the better to conceal their fear of not getting things

Tea Addict

Senior Member
Republic of Korea Korean
Hello everyone. I would like to know what "the better to conceal their fear of not getting things" means in the following sentences:

With this air of chronic turmoil, she got you to mean exactly what she had in mind for you, not because she liked to have her way, but because everything about her seemed so unusually charged, craggy, and barbed that not to give in to her jostling was like snubbing everything she was. Which is how she cornered you. To question her manner was to slight not just the manner but the person behind the manner. Even her way of arching her eyebrows, which warned you she required instant submission, could, if questioned, be likened to the rough plumage with which tiny birds puff themselves up to three times their size, the better to conceal their fear of not getting things simply by asking for them.

- André Aciman, Eight White Nights, First Night

This is a novel published in the United States of America in 2010. The protagonist meets Clara at a New year's eve party. Here, Clara is trying to get him a cup of fruit punch. When she insists that she would bring the fruit punch for him even when he politely declined her offer, the protagonist thinks how her manner resembles the way tiny birds puff themselves up.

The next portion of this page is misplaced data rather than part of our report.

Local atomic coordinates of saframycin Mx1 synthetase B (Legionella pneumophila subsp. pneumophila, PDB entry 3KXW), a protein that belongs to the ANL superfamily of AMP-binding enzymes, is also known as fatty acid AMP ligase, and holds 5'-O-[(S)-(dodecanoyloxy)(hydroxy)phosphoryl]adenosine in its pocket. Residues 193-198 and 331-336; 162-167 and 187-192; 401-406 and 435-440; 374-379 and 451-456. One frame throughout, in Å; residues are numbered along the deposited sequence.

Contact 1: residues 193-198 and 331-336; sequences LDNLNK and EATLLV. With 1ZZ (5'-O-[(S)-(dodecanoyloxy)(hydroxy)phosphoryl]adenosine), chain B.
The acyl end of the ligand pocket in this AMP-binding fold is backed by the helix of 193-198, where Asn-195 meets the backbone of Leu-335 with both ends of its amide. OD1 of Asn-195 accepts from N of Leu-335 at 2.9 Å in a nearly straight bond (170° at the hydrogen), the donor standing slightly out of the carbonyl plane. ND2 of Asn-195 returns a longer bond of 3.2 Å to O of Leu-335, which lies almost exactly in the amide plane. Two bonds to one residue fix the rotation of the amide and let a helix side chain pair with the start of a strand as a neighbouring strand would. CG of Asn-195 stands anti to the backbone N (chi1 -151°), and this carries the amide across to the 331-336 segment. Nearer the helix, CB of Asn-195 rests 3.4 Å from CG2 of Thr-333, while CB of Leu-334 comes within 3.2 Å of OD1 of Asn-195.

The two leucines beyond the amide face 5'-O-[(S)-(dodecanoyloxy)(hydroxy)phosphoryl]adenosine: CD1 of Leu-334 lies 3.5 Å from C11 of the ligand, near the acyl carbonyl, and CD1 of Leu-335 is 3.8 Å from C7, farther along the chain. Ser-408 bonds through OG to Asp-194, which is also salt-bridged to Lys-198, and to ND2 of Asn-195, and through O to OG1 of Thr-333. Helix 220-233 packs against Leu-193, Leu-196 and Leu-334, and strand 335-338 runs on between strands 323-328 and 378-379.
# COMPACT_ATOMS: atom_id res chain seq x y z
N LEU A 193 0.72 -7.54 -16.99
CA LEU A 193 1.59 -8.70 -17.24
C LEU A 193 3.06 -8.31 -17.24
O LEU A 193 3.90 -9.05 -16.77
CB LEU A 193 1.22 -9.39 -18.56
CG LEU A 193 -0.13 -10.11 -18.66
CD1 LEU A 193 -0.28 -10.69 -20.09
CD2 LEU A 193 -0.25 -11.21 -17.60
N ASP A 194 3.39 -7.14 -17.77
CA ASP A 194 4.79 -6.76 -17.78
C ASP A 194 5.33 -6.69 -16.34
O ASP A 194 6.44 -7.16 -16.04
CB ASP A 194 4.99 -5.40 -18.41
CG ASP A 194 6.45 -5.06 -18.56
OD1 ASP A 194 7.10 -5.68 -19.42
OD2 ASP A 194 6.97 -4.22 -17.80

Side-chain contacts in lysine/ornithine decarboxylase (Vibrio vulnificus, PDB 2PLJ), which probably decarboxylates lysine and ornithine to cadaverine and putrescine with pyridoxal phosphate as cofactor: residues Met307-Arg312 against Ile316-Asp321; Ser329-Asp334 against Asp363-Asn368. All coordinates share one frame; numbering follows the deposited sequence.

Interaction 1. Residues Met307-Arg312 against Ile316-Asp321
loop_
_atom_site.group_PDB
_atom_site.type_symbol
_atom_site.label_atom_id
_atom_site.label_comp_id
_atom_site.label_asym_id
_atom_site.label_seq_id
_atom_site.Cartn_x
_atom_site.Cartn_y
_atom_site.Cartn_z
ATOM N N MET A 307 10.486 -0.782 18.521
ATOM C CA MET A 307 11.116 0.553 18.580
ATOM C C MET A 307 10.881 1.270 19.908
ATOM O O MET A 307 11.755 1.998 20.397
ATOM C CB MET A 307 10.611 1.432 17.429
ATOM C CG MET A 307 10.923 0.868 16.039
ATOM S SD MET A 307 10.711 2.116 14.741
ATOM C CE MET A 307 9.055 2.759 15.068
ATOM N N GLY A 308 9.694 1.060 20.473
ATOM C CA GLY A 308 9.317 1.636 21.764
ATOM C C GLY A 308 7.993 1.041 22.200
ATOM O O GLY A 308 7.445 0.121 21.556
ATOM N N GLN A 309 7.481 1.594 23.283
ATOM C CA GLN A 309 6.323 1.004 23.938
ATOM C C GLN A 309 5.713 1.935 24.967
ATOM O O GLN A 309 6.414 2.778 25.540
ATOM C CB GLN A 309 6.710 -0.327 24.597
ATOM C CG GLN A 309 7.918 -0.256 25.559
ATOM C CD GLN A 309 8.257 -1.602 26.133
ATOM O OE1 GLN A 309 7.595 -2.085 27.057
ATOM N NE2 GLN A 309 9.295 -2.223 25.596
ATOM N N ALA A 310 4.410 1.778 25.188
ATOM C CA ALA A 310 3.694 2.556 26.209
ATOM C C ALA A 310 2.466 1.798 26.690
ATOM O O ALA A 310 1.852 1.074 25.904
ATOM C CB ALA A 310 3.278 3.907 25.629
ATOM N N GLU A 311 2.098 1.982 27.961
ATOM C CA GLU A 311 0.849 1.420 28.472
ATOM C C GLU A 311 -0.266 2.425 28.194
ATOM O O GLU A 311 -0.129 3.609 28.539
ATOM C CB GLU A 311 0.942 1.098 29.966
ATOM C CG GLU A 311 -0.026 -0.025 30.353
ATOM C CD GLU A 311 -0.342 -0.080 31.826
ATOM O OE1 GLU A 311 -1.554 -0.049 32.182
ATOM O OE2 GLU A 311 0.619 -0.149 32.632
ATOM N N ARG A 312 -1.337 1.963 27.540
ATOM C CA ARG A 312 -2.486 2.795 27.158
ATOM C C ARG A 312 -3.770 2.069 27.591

In this part, I wonder what the underlined expression means, especially what "the better to" means.
I am not sure how "the better to" is connected to the rest of the sentence, and what that might mean...

I would very much appreciate your help. :)
 
  • bh7

    Senior Member
    Canada; English
    The author compares a woman's arching of her eyebrows to a tiny bird puffing up its plumage, so as to appear bigger and more impressive, hoping thereby to increase its chances of getting what it is looking for. The little bird is afraid that due to its small size it will not obtain what it wants. Puffing up its feathers is a way for it to overcome this fear.

    ..., the better to conceal their fear of not getting things
    ..., in order to better hide their fear of not getting things ...
    ..., so as to better hide their fear of not getting things ....
     

    Tea Addict

    Senior Member
    Republic of Korea Korean
    Dear bh7,

    Thank you very much for the explanation.
    So her way of arching her eyebrows was being likened to the way tiny birds puff themselves up, in order to better conceal their fear of not obtaining things!

    In that case, "the better to do something" would function like an adverbial clause and have the following meaning:

    the better to

    (all) the better to (do something)​

    Easier or more effective to do something as a result.A: "Unfortunately, your first project is going to be pretty detailed and labor-intensive." B: "That's all right—all the better to learn the company's data-entry system."A: "Grandma, your glasses are so big!" B: "The better to see you with, my dear."I'm happy with the change in music—this faster tempo is all the better to choreograph to.

    The birds puff themselves up, in order to better conceal their fear of not obtaining various things they want; similarly, she was arching her eyebrows, in order to better conceal her fear that she might not get various things she wanted if she simply asked for those things. (She felt that she needed a more forcible measure, such as arching her eyebrows, than just politely asking, in order to get what she wanted.)

    I sincerely appreciate your help, for letting me understand. :)
     
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